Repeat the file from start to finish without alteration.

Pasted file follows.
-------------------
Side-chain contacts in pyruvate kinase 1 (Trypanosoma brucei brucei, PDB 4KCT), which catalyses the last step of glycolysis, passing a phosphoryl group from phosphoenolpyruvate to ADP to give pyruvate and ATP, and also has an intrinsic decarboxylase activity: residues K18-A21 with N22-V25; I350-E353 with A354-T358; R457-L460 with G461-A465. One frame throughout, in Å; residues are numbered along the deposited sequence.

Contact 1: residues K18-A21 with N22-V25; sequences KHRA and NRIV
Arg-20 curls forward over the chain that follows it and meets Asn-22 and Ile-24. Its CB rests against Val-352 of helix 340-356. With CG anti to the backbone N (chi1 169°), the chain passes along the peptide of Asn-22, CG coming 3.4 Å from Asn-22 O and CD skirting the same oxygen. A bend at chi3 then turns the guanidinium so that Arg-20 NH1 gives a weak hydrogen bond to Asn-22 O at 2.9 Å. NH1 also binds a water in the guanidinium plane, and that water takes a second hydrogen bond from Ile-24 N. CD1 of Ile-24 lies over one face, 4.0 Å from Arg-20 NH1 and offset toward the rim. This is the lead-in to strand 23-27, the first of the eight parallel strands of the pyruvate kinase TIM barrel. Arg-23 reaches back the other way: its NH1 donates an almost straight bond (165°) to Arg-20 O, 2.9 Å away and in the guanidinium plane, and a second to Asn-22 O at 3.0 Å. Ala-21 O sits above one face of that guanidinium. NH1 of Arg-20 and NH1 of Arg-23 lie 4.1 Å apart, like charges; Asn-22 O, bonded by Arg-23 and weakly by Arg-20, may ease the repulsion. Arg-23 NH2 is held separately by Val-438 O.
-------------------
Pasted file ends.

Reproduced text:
Side-chain contacts in pyruvate kinase 1 (Trypanosoma brucei brucei, PDB 4KCT), which catalyses the last step of glycolysis, passing a phosphoryl group from phosphoenolpyruvate to ADP to give pyruvate and ATP, and also has an intrinsic decarboxylase activity: residues K18-A21 with N22-V25; I350-E353 with A354-T358; R457-L460 with G461-A465. One frame throughout, in Å; residues are numbered along the deposited sequence.

Contact 1: residues K18-A21 with N22-V25; sequences KHRA and NRIV
Arg-20 curls forward over the chain that follows it and meets Asn-22 and Ile-24. Its CB rests against Val-352 of helix 340-356. With CG anti to the backbone N (chi1 169°), the chain passes along the peptide of Asn-22, CG coming 3.4 Å from Asn-22 O and CD skirting the same oxygen. A bend at chi3 then turns the guanidinium so that Arg-20 NH1 gives a weak hydrogen bond to Asn-22 O at 2.9 Å. NH1 also binds a water in the guanidinium plane, and that water takes a second hydrogen bond from Ile-24 N. CD1 of Ile-24 lies over one face, 4.0 Å from Arg-20 NH1 and offset toward the rim. This is the lead-in to strand 23-27, the first of the eight parallel strands of the pyruvate kinase TIM barrel. Arg-23 reaches back the other way: its NH1 donates an almost straight bond (165°) to Arg-20 O, 2.9 Å away and in the guanidinium plane, and a second to Asn-22 O at 3.0 Å. Ala-21 O sits above one face of that guanidinium. NH1 of Arg-20 and NH1 of Arg-23 lie 4.1 Å apart, like charges; Asn-22 O, bonded by Arg-23 and weakly by Arg-20, may ease the repulsion. Arg-23 NH2 is held separately by Val-438 O.